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Two sides to Benny ‘The Jet’ Urquidez’s legendary Hong Kong ‘death match’

A hall-of-fame kickboxer Benny Urquidez faced off against an unknown Kong Fu Tak. Here are two different perspectives to the supposed fight to the death.

Memories fade. There’s nothing we can do about it.

Although nowadays, modern media devices – and platforms – are now able to keep significant moments in history alive, forever.

So it is with September 4, 1981 and what went down inside the Queen Elizabeth Stadium in the Hong Kong waterside suburb of Wan Chai, famed for its red-light district, then as now, as well as its role as a base for martial arts schools that continue to keep ancient traditions alive.

Rumors in the 24 hours previous had spread about a “Death Match” that was about to go down between the visiting American karate and kickboxing star Benny “The Jet” Urquidez and a relative unknown in the local fighter by the name of Kong Fu Tak.

Over the almost four decades since, the bout has become the stuff of myth and of legend, but there are clips around that at least prove that it really did happen. And that it was brutal.

A newspaper clipping from 1981 shows the “Death Match” between Kong Fu Tak and Benny Urquidez

The fight looks to be a mixture of styles and of rules and Kong gets hit, often and hard, but just keeps coming forward as a massive haematoma swells his face to grotesque proportions. Until, in the fourth, he’s knocked down, and out.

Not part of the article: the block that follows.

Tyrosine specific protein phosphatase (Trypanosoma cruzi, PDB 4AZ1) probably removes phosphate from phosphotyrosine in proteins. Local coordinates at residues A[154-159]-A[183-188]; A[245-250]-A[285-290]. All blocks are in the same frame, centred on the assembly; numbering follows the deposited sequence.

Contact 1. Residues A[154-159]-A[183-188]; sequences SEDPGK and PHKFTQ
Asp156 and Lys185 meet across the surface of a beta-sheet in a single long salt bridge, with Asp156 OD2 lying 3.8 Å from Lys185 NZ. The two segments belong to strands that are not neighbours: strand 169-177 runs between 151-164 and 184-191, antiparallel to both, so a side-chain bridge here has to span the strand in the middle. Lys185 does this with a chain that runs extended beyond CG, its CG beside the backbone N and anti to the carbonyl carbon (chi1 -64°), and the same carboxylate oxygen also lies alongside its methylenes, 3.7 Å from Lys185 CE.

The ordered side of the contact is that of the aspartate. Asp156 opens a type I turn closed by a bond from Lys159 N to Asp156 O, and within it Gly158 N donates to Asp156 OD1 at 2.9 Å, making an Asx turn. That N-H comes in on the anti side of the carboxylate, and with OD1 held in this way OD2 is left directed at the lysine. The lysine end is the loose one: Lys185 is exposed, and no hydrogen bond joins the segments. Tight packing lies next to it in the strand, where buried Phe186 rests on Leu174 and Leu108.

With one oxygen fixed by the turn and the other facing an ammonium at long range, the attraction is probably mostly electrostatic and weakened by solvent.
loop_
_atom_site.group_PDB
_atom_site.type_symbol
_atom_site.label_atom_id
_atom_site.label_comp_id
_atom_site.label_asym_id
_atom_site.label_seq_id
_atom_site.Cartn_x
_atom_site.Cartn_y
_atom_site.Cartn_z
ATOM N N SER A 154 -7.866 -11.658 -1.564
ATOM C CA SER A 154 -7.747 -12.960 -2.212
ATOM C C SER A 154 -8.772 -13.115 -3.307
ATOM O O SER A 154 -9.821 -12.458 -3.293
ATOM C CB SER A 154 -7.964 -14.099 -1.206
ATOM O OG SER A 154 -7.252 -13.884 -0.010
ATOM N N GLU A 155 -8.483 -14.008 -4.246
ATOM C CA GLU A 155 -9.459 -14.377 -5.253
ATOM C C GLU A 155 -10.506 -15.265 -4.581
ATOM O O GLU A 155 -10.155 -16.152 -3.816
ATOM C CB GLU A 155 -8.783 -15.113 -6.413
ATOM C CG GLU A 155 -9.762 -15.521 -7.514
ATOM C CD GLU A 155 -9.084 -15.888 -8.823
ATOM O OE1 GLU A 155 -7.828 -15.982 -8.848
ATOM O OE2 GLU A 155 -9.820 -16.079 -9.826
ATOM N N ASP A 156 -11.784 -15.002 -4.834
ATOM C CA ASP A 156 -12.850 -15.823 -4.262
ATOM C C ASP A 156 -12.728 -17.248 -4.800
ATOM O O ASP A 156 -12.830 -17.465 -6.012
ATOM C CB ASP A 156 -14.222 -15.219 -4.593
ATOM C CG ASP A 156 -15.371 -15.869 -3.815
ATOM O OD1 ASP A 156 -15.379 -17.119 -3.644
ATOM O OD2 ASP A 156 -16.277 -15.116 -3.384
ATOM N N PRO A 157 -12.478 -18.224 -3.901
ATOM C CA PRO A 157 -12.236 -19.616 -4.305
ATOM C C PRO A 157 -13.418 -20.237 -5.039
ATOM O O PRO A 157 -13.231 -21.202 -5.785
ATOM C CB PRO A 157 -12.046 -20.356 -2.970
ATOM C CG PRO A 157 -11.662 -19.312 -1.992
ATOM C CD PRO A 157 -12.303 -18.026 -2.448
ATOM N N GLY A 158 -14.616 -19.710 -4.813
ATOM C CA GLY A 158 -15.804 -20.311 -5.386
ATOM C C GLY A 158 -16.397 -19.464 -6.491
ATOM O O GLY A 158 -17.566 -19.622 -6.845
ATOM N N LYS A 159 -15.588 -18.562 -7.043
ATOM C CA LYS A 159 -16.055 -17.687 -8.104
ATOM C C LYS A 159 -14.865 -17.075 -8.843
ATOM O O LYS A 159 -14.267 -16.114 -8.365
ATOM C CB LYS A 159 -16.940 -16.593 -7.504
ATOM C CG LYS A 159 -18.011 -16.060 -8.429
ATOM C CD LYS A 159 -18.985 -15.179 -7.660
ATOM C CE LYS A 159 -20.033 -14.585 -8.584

Urquidez was then still in the process of becoming one of the most acclaimed martial artists of all time, with a record of 63-1-1 when he called it quits, along with six world titles, movie appearances and schools, and disciples all over the world.

Less is known — globally — about Kong, but he too went on to an acclaimed career with Hong Kong’s short-lived Full Contact Boxing promotion of the 1980s, and then the wider world of Muay Thai. He turned a career record of 34-3-1 into a chain of gyms across Greater China, and to guiding the lives of generations of students.

But what actually went on back in 1981, and how much do those involved remember of the fight, and the night?

We’ve taken a leaf from the Rashomon playbook — the 1950 Japanese samurai classic that showed how memories shed different light on events, depending who you ask. We’ve tracked down the two stars of the show. And now we’ll now let their memories speak for themselves.

Benny Urquidez, 67: “After I had won all these world titles, I started to travel and I had learned pretty quickly that when I faced a fighter from another country I had to stop them or I just wasn’t going to win. The other thing I learned was that most of the time it was a case of anything goes. But I knew what I was getting in to. The scary part was not my opponent. The scary part was getting from the ring to my dressing room.

“I’d gone over there to film and Jackie Chan had said ‘I’m going to show you Hong Kong style fighting.’ I said I’d show him Western style and that’s how we started.